[Saturday night, Boston-based band Mean Creek finished up their US tour with Counting Crows, and band members have been offering a glimpse of life on stage and in the van on the band's biggest tour yet. Read the first post from bassist Erik Wormwood about returning to Boston, a second installment from drummer Mikey Holland about Foxwoods and Atlantic City, a check-in from the south by singer and guitarist Chris Keene, and some thoughts heading into the final show from Holland. Below, singer-guitarist Aurore Ounjian follows up with this wrap-up on the drive home.]
I have a love/hate relationship with Nashville. Back when Chris Keene and I were playing as an acoustic folk duo, Chris & Aurore, we used to drive down to Nashville in search of musical opportunities, whether it was signing up for open mic slots, playing in coffee shops, visiting recording studios, etc. Hell, I remember walking into lobbies of record labels asking receptionists if we could leave our music with them. As naďve as all of this sounds, we truly believed (and still believe) that if someone heard the passion and hard work we put into our music, they would believe in us. Unfortunately, we always drove the 18 hours home completely discouraged and heartbroken.
Fast-forward about five years. I got a phone call from [Counting Crows's lead singer] Adam Duritz on Feb. 17, 2012. Only an hour after my big sister gave birth to her first child, Adam gave me even more emotional news. “The gigs are all yours this spring”, he said. I couldn’t believe my ears, but after managing to pull myself together, I realized we were going on tour with Counting Crows. Adam has always been extremely supportive of Mean Creek (and to tons and tons of other bands), but this was above and beyond. I immediately called my bandmates and shared the incredible news; it was one of the happiest days of my life.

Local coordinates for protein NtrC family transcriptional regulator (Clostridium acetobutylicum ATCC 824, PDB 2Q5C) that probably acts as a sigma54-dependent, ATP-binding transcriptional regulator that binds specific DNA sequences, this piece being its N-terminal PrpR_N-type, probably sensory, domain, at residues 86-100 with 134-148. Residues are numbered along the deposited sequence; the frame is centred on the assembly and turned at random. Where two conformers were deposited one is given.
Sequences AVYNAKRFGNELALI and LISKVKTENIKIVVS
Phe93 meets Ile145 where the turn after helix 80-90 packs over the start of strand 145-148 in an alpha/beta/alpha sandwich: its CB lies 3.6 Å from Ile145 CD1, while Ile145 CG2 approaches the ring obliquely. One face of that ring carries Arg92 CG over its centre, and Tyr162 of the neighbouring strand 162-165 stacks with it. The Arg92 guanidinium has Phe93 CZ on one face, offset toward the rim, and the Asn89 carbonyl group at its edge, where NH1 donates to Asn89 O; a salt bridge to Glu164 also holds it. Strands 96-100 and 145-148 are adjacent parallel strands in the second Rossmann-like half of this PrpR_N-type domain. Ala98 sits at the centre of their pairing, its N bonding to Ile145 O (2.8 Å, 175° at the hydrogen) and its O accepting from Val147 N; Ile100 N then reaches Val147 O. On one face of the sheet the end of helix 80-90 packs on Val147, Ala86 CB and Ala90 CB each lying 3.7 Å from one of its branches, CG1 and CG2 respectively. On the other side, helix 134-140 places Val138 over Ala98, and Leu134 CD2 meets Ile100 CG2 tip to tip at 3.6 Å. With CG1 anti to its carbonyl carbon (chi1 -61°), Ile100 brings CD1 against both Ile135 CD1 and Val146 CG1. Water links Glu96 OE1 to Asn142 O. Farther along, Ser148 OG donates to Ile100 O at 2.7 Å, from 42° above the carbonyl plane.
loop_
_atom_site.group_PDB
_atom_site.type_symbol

A few days later, we got the tour itinerary and, lo and behold, I noticed that we’d be playing the legendary Ryman Auditorium in Nashville; not only have some of my favorite musicians emerge from this city (dead or alive), but they have played at this very club. Immediately, I knew I’d be playing this show for my scared, 19-year-old self. I couldn’t wait.
Needless to say, the show was absolutely amazing, as all of the shows on this tour have been. The crowd, sound, and venue all exceeded my expectations. So, as I write this entry from our van, on this very familiar 18-hour drive back to Boston, I can finally say that I feel proud.
Before I end this entry, I want to say, aside from all the great music, venues, opportunities, and fun adventures we’ve been lucky to experience on this tour, I am mostly thankful for the relationships we’ve made along the way. The members of Counting Crows and their entire crew took us in, treated us so well, and taught us a lot over the past month. I rarely find myself feeling so attached to people, but these guys and gals are truly special. I want to say that I’m going home having made some really great friends, but what it actually feels like is a family.
About Sound Effects
ContributorsSarah Rodman is a staff music critic for the Boston Globe.
James Reed is a staff music critic for the Boston Globe.
Jonathan Perry is the Globe's Scene & Heard columnist, covering local music.
Michael Brodeur is the assistant arts editor for the Boston Globe, covering pop music, TV, and nightlife.
Julian Benbow is a staff writer at the Boston Globe, covering sports and music.
Katie McLeod is Boston.com's features editor.
Rachel Raczka is a producer for Lifestyle and Arts & Entertainment at Boston.com.
Glenn Yoder is an Arts & Entertainment producer at Boston.com.